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Garmin eTrex 30 Handheld GPS – Review

Posted on March 15, 2014

garmin-01Several years ago I had an eTrex Legend unit and I loved it (it was instrumental in helping me avoid getting lost in India) but unfortunately it was lost over the years and I really wanted another one. Thankfully Santa was good to me and treated me with the new eTrex 30 adding to my collection of GPS units (I also have a NUVI for the car and a ZUMO for the motorcycle). Yes I’m partial to Garmin units over some of the other ones that I’ve tested.

In the box comes the handheld unit, a USB cable and a quick reference guide to get you started. The actual user manual is stored in the internal memory of the device in various languages so you have to plug it into your computer to access that. Surprisingly, it only has USB 1.1 and not the current standard of 2.0 so uploading large amounts of data to the handheld can be a time consuming process. I was a bit disappointed that the user manual doesn’t clearly explain all of the internal functions of the device, so certain features will need some fiddling about with to figure it out. I was also disappointed that it didn’t come with some sort of strap or lanyard. It does have a small slot to attach your own though, which is what I did so I can secure it to me. This isn’t a cheap device so the idea of losing it in a lake didn’t sit well with me. There is a clip on the back of the unit but the mounts you have to buy separately.

garmin-02The internal storage is a fair 2GB which is pretty reasonable unless you’re like me and like to load in a lot of detail and lots of maps. It also has a MicroSD card slot behind the batteries, so I installed a 32GB card which is more than enough for my current mapping needs. It runs off two AA batteries and you can use either Lithium, Alkaline or NiMH rechargeables. Just be sure to configure the GPS to know which batteries you are using so the device can optimize it’s power use depending on the type of batteries you choose to use.

As with many current GPS devices, this one has a colour display but unlike it’s larger cousins, it is not touch screen. This allows for a very compact unit that can fit into most common mobile phone cases, or your front pocket. It has a water resistance rating of IPX7 and that means it can handle being submerged for up to 30 minutes in water that is 1m deep. You certainly won’t have to worry about getting water damage in heavy rain.

The Base Map that comes pre-loaded is pretty umm…basic. Personally it wasn’t good enough or detailed enough for my needs so I loaded more detailed road and street maps that are of interest to me as well as detailed topography maps and all the trails in my extended area. You can either download various maps online or purchase maps on MicroSD cards that you can install into the card slot. Be warned though, Garmin maps aren’t cheap and you need to take a real close look at which ones provide the information you want for the area you are interested in. If you spend enough time searching around online, you will find lots of goodies that may be of interest to you that you can load into your e30 GPS. Need help finding your nearest StarBucks? Not anymore once you’ve loaded them all into your Garmin.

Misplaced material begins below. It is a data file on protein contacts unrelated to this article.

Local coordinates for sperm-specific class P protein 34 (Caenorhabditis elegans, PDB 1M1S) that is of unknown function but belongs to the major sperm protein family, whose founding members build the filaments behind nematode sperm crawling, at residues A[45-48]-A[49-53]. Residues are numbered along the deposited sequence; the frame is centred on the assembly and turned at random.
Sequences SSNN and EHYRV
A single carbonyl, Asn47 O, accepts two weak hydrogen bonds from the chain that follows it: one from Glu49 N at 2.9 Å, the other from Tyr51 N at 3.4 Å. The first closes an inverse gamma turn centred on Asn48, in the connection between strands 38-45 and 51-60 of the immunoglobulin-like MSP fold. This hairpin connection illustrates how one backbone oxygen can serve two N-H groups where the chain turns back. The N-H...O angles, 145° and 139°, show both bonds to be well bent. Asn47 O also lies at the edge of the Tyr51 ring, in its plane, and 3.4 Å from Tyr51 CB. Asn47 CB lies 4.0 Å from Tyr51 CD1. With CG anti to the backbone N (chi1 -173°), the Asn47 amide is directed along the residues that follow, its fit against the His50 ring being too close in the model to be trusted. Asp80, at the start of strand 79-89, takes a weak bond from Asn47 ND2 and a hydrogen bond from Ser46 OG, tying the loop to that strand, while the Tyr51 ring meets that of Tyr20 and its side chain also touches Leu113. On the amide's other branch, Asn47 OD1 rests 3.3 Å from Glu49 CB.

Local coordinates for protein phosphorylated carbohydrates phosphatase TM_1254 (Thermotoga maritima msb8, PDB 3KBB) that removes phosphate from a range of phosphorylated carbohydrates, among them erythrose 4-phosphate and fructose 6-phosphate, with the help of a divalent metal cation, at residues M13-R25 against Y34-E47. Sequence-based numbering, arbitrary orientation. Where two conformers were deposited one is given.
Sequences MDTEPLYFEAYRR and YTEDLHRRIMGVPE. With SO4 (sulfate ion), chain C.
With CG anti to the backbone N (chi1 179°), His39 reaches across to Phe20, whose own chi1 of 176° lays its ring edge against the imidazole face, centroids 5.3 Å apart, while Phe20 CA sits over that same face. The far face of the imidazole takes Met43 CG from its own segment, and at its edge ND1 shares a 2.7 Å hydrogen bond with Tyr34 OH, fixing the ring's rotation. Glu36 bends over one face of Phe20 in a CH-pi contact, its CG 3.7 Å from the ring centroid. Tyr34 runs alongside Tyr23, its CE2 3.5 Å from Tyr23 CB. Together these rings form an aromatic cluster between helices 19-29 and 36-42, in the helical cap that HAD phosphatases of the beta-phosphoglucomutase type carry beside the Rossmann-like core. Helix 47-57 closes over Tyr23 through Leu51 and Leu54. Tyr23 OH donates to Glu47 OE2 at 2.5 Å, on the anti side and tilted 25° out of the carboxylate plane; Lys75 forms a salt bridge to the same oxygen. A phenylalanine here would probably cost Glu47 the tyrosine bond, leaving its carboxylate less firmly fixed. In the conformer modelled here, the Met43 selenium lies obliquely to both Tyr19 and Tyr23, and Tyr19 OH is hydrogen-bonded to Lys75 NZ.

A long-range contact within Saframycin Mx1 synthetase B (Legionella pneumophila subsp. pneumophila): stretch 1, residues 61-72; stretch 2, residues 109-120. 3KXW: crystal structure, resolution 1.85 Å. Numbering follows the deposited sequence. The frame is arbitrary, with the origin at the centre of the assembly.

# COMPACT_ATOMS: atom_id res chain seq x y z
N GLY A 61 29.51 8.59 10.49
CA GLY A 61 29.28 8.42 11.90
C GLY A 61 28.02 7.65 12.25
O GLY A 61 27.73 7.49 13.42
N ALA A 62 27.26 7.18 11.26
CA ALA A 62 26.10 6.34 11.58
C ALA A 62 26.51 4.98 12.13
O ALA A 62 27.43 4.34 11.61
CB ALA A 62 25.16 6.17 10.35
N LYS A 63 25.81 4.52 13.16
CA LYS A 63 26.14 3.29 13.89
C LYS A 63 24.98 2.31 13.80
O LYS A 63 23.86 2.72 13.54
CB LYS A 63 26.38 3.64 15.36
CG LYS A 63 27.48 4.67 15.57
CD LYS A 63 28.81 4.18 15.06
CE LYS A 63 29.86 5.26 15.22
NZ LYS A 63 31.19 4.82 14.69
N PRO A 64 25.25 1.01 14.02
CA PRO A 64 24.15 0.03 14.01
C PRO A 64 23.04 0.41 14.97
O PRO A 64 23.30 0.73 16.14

When added to the BaseCamp software that can be downloaded from Garmin’s website (Mac or PC), you will find a wide range of features and functions when it comes to establishing waypoints, routes, or other points of interest. If you’re into GeoCaching, this is a great little device for taking your hobby to a whole new level. If you’re taking on some world travels, like backpacking through Europe, you can find lists of hostels online and load those locations into your GPS for every country you will be visiting. Be sure to load all the places of interest that you want to visit while you’re away and your e30 will get you there. This is a real perk when you can’t speak the local language.

To my knowledge, this is the only navigation unit (at this time) that combines both the United States’ Global Positioning System (that we know as GPS) and the Russian GLONASS satellite navigation systems. By combining both systems into one unit, you can be reasonably sure that no matter where you are in the world, the e30 will be able to get a fix on your location. With that added coverage, being on the ‘wrong’ side of an escarpment or down in a gorge will be less frustrating. In those situations, most other units give wildly false readings and turns into little more than an expensive paper weight. I know first hand how annoying that can be.

garmin-03At about $350, this GPS isn’t exactly cheap when compared to the e20 model which is one step down and $100 less expensive. The e30 though comes with a barometric altimeter, a 3-axis compass, wireless sharing, and the ability to be paired to wireless accessories like thermometers, speed/cadence sensors for your bike and heart rate monitors. The e2o model isn’t capable of all that. The reason I wanted the e30 over the e20 was largely due to the barometric altimeter, a 3-axis compass, both of which I’ve found very handy to have. Hey…I’m a guy and sometimes need help finding things. Remember though…guys don’t get lost! We just find alternate routes! 🙂

Choosing the right GPS for you can be a daunting task, so you will have to be very honest about how you will be using it, why you want it and what exactly you want it to be able to do. Once you’ve established that, then consider how you may use it down the road and consider features that may come in handy for that also.

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